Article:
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Pyramid peak seams
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Jacob Linton
(gardenhead) - F

Locale: Western NC
Pyramid peak seams on 02/03/2011 10:40:42 MST Print View

I sew a lot of stuff, but I dont really know proper sewing techniques.
Anyway, Ive got a pyramid tarp planned out, but was curious which of these two would be stronger. The tarp will be 3 panels of silnylon (1 main body, 2 for the beak).
I've never seen a 'Hexamid' in person but looking at the photos online, the overall concept is pretty similar.
There will only be the three seams that will meet at the peak.

Pyramid peak

The vertical seam is for the beak, and will probably have the most tension.
The bottom drawing is supposed to be three seperate flat-felled seams that meet at the peak.
Sorry about the crappy paint drawing.

Thanks in advance.

Edited by gardenhead on 02/03/2011 10:44:49 MST.

Walter Carrington
(Snowleopard) - M

Locale: Mass.
Pyramid peak reinforcement. on 02/03/2011 11:29:21 MST Print View

You probably want to use a piece of heavier fabric to reinforce the peak of your pyramid. If you do that it probably doesn't matter much which seams you use.

jerry adams
(retiredjerry) - MLife

Locale: Oregon and Washington
re on 02/03/2011 11:38:13 MST Print View

I too sew a lot of stuff, but dont really know proper sewing techniques.

It seems like in the top picture, the verticle seam would be totally captured by the horizontal seam.

In the bottom picture there's nothing the keep a hole forming right at that top point and maybe a rip to develop in the main body fabric.

Seperate but related - don't you need a piece of heavy weight fabric reinforcement right at the top? Is there going to be a pole(s) poking up right at the peak? Don't you need heavier fabric to keep the pole(s) from poking through?

Then, the first question is moot, the stress of the main body and beak fabric will be carried through the reinforcement fabric so what happens at the peak is unimportant.

edit: Walter beat me too it - didn't require as many words

Edited by retiredjerry on 02/03/2011 11:39:10 MST.

Jacob Linton
(gardenhead) - F

Locale: Western NC
Reinforcement on 02/03/2011 13:27:29 MST Print View

Thanks for the quick responses.

I should have mentioned in the first post that I'll be reinforcing the peak with Dyneema X. I use a Luxurylite pole and it has a cushy rubber cap on the top so it's not too rough on the fabric anyway.

jerry adams
(retiredjerry) - MLife

Locale: Oregon and Washington
re on 02/03/2011 13:34:22 MST Print View

Then, will you be covering the junction of the three seams with one piece of fabric?

Jacob Linton
(gardenhead) - F

Locale: Western NC
peak reinforcement on 02/03/2011 16:19:48 MST Print View

Actually, I was planning on gluing (silnet) a piece of dyneema to the top 6" or so of each piece. That may not make sense....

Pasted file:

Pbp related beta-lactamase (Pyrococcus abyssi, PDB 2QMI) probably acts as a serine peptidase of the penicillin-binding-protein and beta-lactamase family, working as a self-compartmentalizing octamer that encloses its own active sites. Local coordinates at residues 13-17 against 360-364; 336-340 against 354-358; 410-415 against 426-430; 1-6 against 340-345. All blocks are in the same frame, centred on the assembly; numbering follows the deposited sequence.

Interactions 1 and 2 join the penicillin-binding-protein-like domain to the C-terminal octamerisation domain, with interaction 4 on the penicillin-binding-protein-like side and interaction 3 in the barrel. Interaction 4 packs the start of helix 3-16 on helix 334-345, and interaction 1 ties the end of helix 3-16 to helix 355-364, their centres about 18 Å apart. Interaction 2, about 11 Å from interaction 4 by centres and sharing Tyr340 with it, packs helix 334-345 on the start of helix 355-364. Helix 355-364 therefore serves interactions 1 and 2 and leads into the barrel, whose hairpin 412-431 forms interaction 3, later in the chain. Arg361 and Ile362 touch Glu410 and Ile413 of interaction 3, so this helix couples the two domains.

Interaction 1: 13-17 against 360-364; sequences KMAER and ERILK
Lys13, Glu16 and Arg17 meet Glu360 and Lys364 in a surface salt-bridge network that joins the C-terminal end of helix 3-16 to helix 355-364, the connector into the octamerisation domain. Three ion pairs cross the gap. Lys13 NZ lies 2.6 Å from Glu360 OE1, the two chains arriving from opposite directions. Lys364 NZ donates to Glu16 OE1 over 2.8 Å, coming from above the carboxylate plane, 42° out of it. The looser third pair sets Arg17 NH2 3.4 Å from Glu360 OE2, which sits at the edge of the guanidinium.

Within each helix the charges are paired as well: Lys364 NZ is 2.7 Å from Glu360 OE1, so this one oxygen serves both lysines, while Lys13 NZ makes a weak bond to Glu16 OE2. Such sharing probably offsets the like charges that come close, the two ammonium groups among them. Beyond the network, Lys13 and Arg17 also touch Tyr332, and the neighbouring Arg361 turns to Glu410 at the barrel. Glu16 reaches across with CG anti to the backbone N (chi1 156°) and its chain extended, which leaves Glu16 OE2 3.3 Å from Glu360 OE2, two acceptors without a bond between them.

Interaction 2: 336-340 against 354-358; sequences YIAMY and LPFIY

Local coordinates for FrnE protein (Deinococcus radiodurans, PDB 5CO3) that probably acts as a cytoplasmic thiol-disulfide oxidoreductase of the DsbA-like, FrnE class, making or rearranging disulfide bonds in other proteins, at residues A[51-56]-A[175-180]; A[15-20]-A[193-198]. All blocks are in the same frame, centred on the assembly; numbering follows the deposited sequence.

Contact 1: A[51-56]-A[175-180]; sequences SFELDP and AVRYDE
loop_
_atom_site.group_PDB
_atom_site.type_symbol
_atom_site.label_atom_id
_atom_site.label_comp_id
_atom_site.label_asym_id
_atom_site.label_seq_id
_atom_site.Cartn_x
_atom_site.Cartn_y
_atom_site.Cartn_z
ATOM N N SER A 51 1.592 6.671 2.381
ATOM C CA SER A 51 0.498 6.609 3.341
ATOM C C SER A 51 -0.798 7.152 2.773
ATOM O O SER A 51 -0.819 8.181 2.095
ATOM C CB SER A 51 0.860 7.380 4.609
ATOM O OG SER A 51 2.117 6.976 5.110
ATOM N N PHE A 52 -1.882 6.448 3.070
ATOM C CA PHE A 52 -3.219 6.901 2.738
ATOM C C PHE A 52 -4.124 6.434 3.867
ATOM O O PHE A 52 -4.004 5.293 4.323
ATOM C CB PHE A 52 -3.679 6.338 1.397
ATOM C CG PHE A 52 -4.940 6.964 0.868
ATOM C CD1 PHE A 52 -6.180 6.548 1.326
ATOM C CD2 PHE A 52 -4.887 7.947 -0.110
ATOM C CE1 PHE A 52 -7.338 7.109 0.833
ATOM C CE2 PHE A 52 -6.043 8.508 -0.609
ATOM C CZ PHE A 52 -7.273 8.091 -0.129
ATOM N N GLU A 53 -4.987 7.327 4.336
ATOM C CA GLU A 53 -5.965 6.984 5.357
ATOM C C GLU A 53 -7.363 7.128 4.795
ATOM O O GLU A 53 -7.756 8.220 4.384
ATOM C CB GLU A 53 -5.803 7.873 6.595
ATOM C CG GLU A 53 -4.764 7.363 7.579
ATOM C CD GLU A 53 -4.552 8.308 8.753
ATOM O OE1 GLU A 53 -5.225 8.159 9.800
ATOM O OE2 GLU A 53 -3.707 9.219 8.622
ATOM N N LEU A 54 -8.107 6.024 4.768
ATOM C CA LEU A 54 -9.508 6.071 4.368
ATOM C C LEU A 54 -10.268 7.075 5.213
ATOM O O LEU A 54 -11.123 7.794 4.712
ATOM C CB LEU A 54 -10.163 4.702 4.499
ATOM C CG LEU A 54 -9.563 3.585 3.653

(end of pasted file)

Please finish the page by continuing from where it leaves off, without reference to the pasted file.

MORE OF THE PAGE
Anyways, the Dyneema would be sewn through and would be part of those flat-felled seams.

jerry adams
(retiredjerry) - MLife

Locale: Oregon and Washington
re on 02/03/2011 16:32:58 MST Print View

That makes sense

I would do the top method - beak seam would be totally captured by the horizontal seam. Load transferred better to main body fabric.

Just one person's opinion : )

Jacob Linton
(gardenhead) - F

Locale: Western NC
Pyramid peak seams on 02/03/2011 19:30:23 MST Print View

Jerry, that's what I was thinking, just wasn't sure I'd seen something like that before. That way also seems like it'll be easier to line things up and not have the peak all crooked or something.

Thanks again

Troy Childs
(tchilds) - F
heavier fabric? on 02/03/2011 21:35:21 MST Print View

I would not use a single piece of heavier fabric, because this just moves the same stress from the seam and spreads it across the same fabric, same thickness, different spot.

What I would do is grade the material up. You need to spread the stress across the body with multiple layers of additional sil nylon. Since this is a corner? I would use circle shaped patches, cut away where they do not overlap any material. The first patch is the biggest, and against the body material. The second patch goes on top of the first patch but is about 25% smaller radius, so on and so forth.

This method will give you several rows of stitches, the material stretching slightly less and getting a bit stronger with each row and subsequent patch. A zig zag type stitch should be used around the arc part of the patches. This also gives you several rows of stitches spread over several inches of sil nylon. It would be quite a bit stronger doing this than relying on a single point of sil nylon to hold together.

Look at how grommets are sewn into the corners of sails. Similar concept. It will prevent flapping from destroying the seam too.